About the Book
It’s Christmas 1845 and Haworth is in the grip of a freezing winter. Charlotte, Emily and Anne Brontë are rather losing interest in detecting until they hear of a shocking discovery: the bones of a child have been found interred within the walls of a local house, Top Withens Hall, home to the scandalous and brutish Bradshaw family.
When the sisters set off to find out more, they are confronted with an increasingly complex and sinister case, which leads them into the dark world of orphanages, and onto the trail of other lost, and likely murdered children. After another local boy goes missing, Charlotte, Emily and Anne vow to find him before it’s too late.
But in order to do so, they must face their most despicable and wicked adversary yet – one that would not hesitate to cause them the gravest of harm…
Format: Hardcover (352 pages) Publisher: Hodder & Stoughton
Publication date: 5th November 2020 Genre: Historical Fiction, Crime, Mystery
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As with the first book in the series The Vanished Bride, the prologue to The Diabolical Bones sees Charlotte, now the last surviving member of the Brontë family, looking back on her and her sisters’ lives before they became famous authors. It underlines how tragically short those lives were, Emily having died in 1848 and Anne in 1849. Charlotte herself was to die in 1855.
The book reprises the inventive premise of its predecessor, namely that the Brontë sisters were enterprising ‘detectors’ before they were novelists – with the assistance, from time to time of their brother, Branwell. The Diabolical Bones represents their second case, undertaken in 1846, (before the publication of Wuthering Heights in 1847, the relevance of which will become apparent).
The narrative alternates between the point of view of the three sisters, allowing the reader to appreciate their different strengths when it comes to the art of ‘detecting’. Together they make a formidable team. As Anne observes: “Charlotte, you have a gift for reading people and drawing them out of themselves. Emily, you see connections and clues that a mind inferior to yours would simply not be able to fathom… As for myself, I keep our minds focused on the reasons behind it all: the human reasons… Branwell allows us access into rooms where lone women might not otherwise go, and sometimes provides a fairly adequate distraction. When we are together, we are stronger and we are safer.”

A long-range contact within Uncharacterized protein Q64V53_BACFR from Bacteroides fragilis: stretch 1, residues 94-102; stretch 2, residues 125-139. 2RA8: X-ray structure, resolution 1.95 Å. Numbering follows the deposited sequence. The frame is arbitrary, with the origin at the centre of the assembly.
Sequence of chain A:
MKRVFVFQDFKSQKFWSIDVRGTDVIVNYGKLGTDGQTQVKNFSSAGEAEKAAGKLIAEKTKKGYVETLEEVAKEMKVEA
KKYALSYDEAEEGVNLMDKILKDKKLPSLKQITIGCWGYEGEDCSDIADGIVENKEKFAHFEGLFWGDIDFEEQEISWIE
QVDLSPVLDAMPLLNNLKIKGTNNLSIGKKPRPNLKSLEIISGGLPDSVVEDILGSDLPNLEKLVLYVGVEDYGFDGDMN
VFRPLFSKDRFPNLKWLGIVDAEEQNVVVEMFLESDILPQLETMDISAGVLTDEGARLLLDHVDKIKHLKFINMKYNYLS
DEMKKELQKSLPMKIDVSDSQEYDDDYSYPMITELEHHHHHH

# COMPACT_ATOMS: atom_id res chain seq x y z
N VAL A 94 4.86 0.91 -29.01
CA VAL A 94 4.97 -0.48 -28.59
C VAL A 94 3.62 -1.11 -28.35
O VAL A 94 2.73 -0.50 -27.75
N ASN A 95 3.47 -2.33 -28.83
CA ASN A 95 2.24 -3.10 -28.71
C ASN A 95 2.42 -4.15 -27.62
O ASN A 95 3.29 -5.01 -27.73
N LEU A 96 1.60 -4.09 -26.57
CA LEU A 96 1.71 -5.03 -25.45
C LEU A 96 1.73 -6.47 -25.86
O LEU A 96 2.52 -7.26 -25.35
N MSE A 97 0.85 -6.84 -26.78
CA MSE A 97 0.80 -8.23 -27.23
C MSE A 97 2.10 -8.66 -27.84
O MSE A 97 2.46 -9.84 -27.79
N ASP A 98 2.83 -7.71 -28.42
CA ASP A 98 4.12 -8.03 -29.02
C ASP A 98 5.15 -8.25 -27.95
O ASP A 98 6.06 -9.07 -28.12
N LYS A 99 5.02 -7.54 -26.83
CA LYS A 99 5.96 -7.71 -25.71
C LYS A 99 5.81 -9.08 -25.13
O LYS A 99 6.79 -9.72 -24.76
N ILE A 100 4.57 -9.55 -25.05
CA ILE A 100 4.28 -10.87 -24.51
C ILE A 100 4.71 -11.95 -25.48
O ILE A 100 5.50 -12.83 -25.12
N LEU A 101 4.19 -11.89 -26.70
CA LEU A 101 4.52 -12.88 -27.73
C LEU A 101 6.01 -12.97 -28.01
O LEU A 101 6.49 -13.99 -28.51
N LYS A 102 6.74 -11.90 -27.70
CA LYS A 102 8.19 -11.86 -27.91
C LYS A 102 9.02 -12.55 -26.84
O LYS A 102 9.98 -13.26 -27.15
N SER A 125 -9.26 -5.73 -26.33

They may be stronger together but are they safer? It soon becomes evident they are hunting an individual so convinced of their own superiority they are prepared to engage the sisters in ‘a battle of wits’, even leaving clues for them to find. Throughout the story there’s a sense of the Gothic from the ‘dense and sorrowful atmosphere’ of the Bradshaw house to local talk of evil stalking the neighbourhood when the moon is dark. The sisters’ investigation even includes a visit to a witch, although this does involve crossing the border from their beloved Yorkshire into Lancashire. “Oh well,” Emily said. “Needs must.”
The battle of wits eventually becomes a battle of a more deadly kind requiring the Brontës to draw on all their courage and ingenuity as they pit themselves against a formidable foe, whilst all the time the clock is ticking until the monster strikes again.
Admirers of the Brontës will enjoy the references to events in their lives and have fun spotting places said to have inspired locations in their novels. Indeed, returning from a visit to the house where the bones were discovered, Emily enthuses, “I had a vision of a story, and I wanted to write it all down before I forgot it. It is a marvellous, ferocious storm of a story. I shall set it at Top Withens…” The author also gives some of the secondary characters names reminiscent of those in the Brontë sisters’ novels. I spotted Wuthering Heights, Jane Eyre and The Tenant of Wildfell Hall but there may be more.
Readers who enjoyed the first Brontë mystery will be delighted to see the sisters return for a second foray into ‘detecting’. But you don’t need to be a fan of the Brontës to enjoy this skillfully crafted historical mystery. As Bella Ellis notes in her Acknowledgements, ‘We all need a good story in our lives now, more than ever.’ Amen to that.
I received an advance review copy courtesy of Hodder & Stoughton via NetGalley.
In three words: Engaging, suspenseful, atmospheric
About the Author
Bella Ellis is the Brontë-esque pseudonym of Rowan Coleman, an acclaimed author of numerous novels for adults and children. She first visited the former home of the Brontë sisters when she was ten years old. From the moment she stepped over the threshold she was hooked, and embarked on a lifelong love affair with Charlotte, Emily, and Anne; their life; their literature; and their remarkable legacy. (Photo credit: Goodreads author page)